Until next time, keep tune!



The Highland Salamander

While visiting Costa Rica's paramo we found this highland salamander.  It used to be super common but is now hard to find.  It lives under logs and rocks where it lays its eggs.  Females guard and rotate the eggs.  This salamander population declined dramatically about the same time as many highland amphibians, including Monteverde's Golden Toad.  We talked about amphibian declines a bit before returning our friend to where we discovered it.  



What a month of sustainability in Costa Rica looks like

Welcome to our first installation of the CIEE Sustainability and the Environment Fall 2016 blog. Here we chronicle what it looks and feels like to study abroad in the little country with the big reputation for balancing the triple bottom line: the environment, economy, and society. If you follow along this semester, you'll notice the students get a little shaggier and maybe a little moldy, as they slosh across the country, through the rainy season. But you'll also notice that they are loving the mud and fun, and the classes are pretty cool too.  

Here we start off with the unsuspecting students, clean and tidy, in Alajuela (Orientation site).

1 Alajuela FA16

This good-looking group of 8 is (from left): Bex Klafter (Carlton College), Sydney Hall (Western Washington University), Alejandra Pedraza (University of Colorado Boulder), Otter Giltz (University of Colorado Boulder), Rose Briggs (University of Colorado Boulder), Scott Vondy (Ursinus College), Ella Hinkley (University of Minnesota), and Ariel Kahn (University of Colorado Boulder).

Notice how cute and clean everyone is. Well, we're about to visit some landfills, including illegal ones.

Maybe traveling to Costa Rica to see landfills is not on everyone's bucket list, but for students of sustainability, it's a good place to reckon with the reality of a tropical, developing nation, and that's what we do.  We find out that reality has many sides, some of them smelly. But a visit to a landfill community can also reveal a lot of positive things that are going on, all around us.  We visited friends Kattia, don Humberto, and doña Alba Luz who live next to the landfill, surrounded by techno-color murals.  

3 Illegal landfill FA16

5 La Carpio mural FA16

We are (from left): Kattia, Humberto, Alba Luz, Karen, Alejandra, Ariel, Otter, Sydney, Rosie, Ella, and Scott.  

We didn't feel the introduction to Costa Rica's urban jungle would be complete without a trip to the FIRST-EVER waste water treatment facility for the Central Valley (home to some 3 million people). Although the Tajos Wastewater Treament Plant IS a place where there are literally tons of black water flowing, it is ALSO a place where you get to wear hard hats (that's a plus; note how excited the students are).  And, it's a place where you learn that - even in what seems like an impossibly polluted place - there are are people who care enough to turn the situation around. We leave hopeful (but without the hard hats).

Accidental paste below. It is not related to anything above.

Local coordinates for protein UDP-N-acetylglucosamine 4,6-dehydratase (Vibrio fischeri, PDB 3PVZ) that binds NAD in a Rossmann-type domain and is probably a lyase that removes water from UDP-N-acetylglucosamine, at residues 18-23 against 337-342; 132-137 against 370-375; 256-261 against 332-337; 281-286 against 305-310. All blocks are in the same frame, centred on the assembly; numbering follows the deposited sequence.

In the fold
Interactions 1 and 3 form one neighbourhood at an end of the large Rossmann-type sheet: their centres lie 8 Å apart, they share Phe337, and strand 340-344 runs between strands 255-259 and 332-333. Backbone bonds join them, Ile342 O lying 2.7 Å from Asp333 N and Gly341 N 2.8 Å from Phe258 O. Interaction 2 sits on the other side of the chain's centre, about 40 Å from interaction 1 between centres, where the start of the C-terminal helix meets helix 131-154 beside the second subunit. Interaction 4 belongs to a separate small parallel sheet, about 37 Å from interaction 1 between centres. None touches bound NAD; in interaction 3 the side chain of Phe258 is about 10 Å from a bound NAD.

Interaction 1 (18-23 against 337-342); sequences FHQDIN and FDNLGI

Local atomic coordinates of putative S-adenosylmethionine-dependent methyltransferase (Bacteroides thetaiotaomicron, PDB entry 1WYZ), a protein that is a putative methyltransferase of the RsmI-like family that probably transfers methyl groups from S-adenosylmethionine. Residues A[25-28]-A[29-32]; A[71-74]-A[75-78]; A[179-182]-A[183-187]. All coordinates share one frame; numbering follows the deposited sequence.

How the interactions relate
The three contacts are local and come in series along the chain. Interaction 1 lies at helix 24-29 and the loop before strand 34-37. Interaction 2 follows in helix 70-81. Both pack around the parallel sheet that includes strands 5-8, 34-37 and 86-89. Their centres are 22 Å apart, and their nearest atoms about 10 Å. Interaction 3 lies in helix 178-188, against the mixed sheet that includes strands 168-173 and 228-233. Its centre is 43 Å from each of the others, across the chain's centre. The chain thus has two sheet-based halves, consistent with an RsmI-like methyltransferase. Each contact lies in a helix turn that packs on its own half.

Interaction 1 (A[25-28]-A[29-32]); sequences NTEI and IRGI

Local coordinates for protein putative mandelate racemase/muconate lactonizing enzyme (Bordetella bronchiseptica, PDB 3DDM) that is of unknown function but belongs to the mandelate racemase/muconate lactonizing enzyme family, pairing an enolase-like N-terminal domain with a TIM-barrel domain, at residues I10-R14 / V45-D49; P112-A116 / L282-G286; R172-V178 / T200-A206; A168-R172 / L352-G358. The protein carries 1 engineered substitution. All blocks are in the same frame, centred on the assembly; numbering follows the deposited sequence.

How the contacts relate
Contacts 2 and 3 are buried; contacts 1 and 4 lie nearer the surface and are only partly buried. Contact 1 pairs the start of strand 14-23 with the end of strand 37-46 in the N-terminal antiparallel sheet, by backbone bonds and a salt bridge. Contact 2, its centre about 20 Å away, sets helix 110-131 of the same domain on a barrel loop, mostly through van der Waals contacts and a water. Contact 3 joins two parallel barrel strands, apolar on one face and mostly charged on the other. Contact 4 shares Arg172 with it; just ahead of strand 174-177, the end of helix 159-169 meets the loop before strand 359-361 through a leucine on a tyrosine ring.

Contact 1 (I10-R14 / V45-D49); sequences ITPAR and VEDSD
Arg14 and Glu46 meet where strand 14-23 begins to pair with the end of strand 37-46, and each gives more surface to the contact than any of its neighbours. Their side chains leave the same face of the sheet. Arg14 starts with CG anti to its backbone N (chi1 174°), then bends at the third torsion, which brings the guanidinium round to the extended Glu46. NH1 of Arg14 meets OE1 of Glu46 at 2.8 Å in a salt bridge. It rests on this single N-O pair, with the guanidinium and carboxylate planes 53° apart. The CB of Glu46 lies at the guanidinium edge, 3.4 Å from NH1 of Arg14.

9 wearing hardhats
Hector shows how to wear a hard hat.

We're aware that the students are still holding out for biodiversity, so we relent (we are weak). Soon after arrival in Monteverde, and after an awkward first-encounter with homestay famlies, students go for a long hike in the cloud forest, and we take them to see the stunning San Luis Valley as well!

7 Sydney and Leti
Sydney and Leti give it their best shot.

  8 cloud forest FA16

6 mirador san luis FA16
The Great Eight.

The students still look pretty cute and clean, so we will have to change that very soon. That will happen, sooner rather than later, when Adam gets them for a day dedicated to plants and their pollinators and dispersers in the famous Reserva Biológica Bosque Nuboso de Monteverde.  Home to epiphytes, lianas, vines, and other spectacular plants and animals, it is a magical day. Pura Vida.

Cloud forest interior
In the classroom: the cloud forest interior
Purple-throated mountain gem
Purple-throated mountain gem

Stay tuned as we post from the field during Field Trip 1.  Spoiler Alert: The students start looking like they've been in the tropics for awhile.  For instance, see Ella and Ariel on Day One.

12. Ariel and Ella in the rain
















Former students from Spring 2016  program, Spencer Keyser and Sarah Di Bartolomeo promoting our program at the Study Abroad Fair at University of Wisconsin-Madison. Thank you guys! 


Welcome Fall 2016 Tropical Ecology & Conservation


Tropical Ecology and Conservation, Fall 2016.


Welcome to our adventure!

Just carrying our backpacks and hiking shoes and a big smile on our faces - the journey as begun! Costa Rica welcomes us with green lands and awesome wildlife everywhere we look. Starting in the capital our instructors and TA's introduced us to a small country full of biodiversity and new things to discover.

Since day 1 we were immersed in a new culture, we tried some local fruits that put some funny faces on some of us.  Smell is a good cue, right Paige?




-Paige Heitzman from Gustavus Aldolfus College

After 3 days in the city, we start the journey to get to know the tropics. Just a couple of hours later we got to know our first ecosystem: the Paramo


Our classroom in the highlands of Costa Rica.



Highland endemic salamander Bolitoglossa subpalmata, one of the rarest and threatened species of  Costa Rica


We are just starting and we love it! 

Welcome to Fall 2016 Tropical Ecology & Conservation Program


One of the first ecosystems explored in Costa Rica was the Paramo, an ecosystem found above 3000 meters in elevation (above tree-line).  Here is the whole group with Alan enjoying the view.



While learning about mangroves, the students got to experience this type of ecosystem really close.  Here Alex Bush (Southern Methodist University) is enjoying his time walking through Red Mangrove roots.



Snorkelling around Isla del Caño was a great experience, got to see many different species of fish and a big school of Jacks



Had a great time during nike hikes looking for creatures like frogs, snakes, insects, spiders, etc. Here is Emma Barnes (University of Maryland) with a Cat-eyed Snake Leptodeira nigrofasciata